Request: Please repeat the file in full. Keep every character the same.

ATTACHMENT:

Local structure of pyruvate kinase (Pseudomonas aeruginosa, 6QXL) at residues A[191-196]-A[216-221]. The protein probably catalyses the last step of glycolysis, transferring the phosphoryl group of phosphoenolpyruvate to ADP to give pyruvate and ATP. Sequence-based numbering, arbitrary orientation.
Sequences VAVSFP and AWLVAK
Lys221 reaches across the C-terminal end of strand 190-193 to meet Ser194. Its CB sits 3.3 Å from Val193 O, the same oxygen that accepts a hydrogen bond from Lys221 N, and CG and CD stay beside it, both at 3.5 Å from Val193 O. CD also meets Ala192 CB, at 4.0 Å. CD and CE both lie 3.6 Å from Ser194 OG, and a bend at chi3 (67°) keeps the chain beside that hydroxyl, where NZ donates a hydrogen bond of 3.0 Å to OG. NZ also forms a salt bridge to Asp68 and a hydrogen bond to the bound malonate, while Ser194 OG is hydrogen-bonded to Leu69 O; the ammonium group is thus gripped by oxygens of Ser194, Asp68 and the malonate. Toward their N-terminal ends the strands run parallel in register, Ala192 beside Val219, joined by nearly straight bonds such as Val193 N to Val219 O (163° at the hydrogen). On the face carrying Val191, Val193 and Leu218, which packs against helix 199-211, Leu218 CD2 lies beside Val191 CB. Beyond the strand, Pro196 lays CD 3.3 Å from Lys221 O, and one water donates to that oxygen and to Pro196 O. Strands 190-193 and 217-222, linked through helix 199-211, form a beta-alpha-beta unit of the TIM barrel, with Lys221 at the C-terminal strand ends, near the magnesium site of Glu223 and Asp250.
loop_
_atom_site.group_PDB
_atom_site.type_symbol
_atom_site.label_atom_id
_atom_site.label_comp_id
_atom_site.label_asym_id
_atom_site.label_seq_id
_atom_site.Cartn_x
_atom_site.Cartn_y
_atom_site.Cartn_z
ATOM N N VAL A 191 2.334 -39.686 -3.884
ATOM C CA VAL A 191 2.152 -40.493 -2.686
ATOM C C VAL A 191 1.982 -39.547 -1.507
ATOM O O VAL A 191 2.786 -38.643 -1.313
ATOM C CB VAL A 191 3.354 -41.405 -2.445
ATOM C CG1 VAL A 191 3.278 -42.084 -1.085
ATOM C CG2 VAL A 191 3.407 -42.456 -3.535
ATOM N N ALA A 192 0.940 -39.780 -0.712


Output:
Local structure of pyruvate kinase (Pseudomonas aeruginosa, 6QXL) at residues A[191-196]-A[216-221]. The protein probably catalyses the last step of glycolysis, transferring the phosphoryl group of phosphoenolpyruvate to ADP to give pyruvate and ATP. Sequence-based numbering, arbitrary orientation.
Sequences VAVSFP and AWLVAK
Lys221 reaches across the C-terminal end of strand 190-193 to meet Ser194. Its CB sits 3.3 Å from Val193 O, the same oxygen that accepts a hydrogen bond from Lys221 N, and CG and CD stay beside it, both at 3.5 Å from Val193 O. CD also meets Ala192 CB, at 4.0 Å. CD and CE both lie 3.6 Å from Ser194 OG, and a bend at chi3 (67°) keeps the chain beside that hydroxyl, where NZ donates a hydrogen bond of 3.0 Å to OG. NZ also forms a salt bridge to Asp68 and a hydrogen bond to the bound malonate, while Ser194 OG is hydrogen-bonded to Leu69 O; the ammonium group is thus gripped by oxygens of Ser194, Asp68 and the malonate. Toward their N-terminal ends the strands run parallel in register, Ala192 beside Val219, joined by nearly straight bonds such as Val193 N to Val219 O (163° at the hydrogen). On the face carrying Val191, Val193 and Leu218, which packs against helix 199-211, Leu218 CD2 lies beside Val191 CB. Beyond the strand, Pro196 lays CD 3.3 Å from Lys221 O, and one water donates to that oxygen and to Pro196 O. Strands 190-193 and 217-222, linked through helix 199-211, form a beta-alpha-beta unit of the TIM barrel, with Lys221 at the C-terminal strand ends, near the magnesium site of Glu223 and Asp250.
loop_
_atom_site.group_PDB
_atom_site.type_symbol
_atom_site.label_atom_id
_atom_site.label_comp_id
_atom_site.label_asym_id
_atom_site.label_seq_id
_atom_site.Cartn_x
_atom_site.Cartn_y
_atom_site.Cartn_z
ATOM N N VAL A 191 2.334 -39.686 -3.884
ATOM C CA VAL A 191 2.152 -40.493 -2.686
ATOM C C VAL A 191 1.982 -39.547 -1.507
ATOM O O VAL A 191 2.786 -38.643 -1.313
ATOM C CB VAL A 191 3.354 -41.405 -2.445
ATOM C CG1 VAL A 191 3.278 -42.084 -1.085
ATOM C CG2 VAL A 191 3.407 -42.456 -3.535
ATOM N N ALA A 192 0.940 -39.780 -0.712